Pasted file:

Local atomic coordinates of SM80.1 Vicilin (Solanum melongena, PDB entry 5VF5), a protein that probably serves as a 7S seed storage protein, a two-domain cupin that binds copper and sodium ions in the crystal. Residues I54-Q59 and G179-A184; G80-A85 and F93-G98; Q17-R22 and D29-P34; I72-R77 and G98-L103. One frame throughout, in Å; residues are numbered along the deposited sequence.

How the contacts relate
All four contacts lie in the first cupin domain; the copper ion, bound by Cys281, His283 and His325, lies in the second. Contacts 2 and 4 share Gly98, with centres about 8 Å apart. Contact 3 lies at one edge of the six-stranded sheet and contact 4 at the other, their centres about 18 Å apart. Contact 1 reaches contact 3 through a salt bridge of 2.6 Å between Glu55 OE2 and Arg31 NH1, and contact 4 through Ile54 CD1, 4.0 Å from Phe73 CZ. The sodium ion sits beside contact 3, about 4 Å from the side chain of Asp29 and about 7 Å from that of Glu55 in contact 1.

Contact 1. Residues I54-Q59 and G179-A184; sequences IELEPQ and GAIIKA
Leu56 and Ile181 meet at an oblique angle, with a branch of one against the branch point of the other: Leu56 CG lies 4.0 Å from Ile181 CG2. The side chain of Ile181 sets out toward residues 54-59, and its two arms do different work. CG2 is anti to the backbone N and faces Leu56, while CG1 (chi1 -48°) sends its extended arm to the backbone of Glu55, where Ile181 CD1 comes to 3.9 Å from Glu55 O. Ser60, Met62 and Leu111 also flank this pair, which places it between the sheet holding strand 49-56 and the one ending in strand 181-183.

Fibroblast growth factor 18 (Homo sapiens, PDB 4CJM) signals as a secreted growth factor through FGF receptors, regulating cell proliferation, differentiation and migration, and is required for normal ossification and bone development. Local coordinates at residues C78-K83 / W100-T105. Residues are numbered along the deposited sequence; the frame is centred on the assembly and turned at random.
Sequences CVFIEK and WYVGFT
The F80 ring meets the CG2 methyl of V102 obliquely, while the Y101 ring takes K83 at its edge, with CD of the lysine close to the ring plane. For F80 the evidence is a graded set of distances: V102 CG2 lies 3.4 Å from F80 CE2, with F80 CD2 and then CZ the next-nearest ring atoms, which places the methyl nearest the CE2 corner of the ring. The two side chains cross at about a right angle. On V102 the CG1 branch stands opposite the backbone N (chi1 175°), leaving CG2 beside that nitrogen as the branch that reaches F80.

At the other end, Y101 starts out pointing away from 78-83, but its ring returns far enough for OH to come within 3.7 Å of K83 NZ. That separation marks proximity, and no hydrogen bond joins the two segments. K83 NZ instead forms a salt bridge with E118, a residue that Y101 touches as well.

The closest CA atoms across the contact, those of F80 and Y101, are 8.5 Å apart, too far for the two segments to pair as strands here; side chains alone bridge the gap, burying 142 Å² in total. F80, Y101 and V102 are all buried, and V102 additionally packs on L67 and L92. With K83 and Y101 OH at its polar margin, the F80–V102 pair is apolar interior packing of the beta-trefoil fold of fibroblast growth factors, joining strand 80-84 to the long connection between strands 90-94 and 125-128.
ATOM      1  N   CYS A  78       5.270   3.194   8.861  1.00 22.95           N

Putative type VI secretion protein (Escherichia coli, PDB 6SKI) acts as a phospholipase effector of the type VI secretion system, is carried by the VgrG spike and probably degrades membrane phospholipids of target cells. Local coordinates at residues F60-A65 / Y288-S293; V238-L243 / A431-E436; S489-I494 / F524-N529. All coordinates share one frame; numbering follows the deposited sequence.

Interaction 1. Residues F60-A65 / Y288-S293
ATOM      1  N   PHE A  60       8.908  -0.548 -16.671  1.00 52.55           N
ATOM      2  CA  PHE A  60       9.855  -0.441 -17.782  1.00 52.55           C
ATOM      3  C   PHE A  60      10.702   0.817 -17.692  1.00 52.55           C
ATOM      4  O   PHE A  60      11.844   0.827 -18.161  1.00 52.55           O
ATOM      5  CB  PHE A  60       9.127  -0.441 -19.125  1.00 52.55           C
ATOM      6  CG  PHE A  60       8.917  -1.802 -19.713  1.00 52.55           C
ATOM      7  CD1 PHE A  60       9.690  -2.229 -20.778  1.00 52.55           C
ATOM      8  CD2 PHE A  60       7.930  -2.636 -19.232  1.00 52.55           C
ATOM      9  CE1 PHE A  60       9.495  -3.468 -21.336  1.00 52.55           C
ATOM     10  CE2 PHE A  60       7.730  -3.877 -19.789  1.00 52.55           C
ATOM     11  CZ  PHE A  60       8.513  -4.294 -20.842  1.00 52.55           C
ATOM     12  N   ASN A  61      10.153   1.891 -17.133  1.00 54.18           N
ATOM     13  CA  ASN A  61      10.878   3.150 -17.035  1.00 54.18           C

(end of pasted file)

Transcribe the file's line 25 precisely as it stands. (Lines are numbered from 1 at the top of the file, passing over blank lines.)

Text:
ATOM     12  N   ASN A  61      10.153   1.891 -17.133  1.00 54.18           N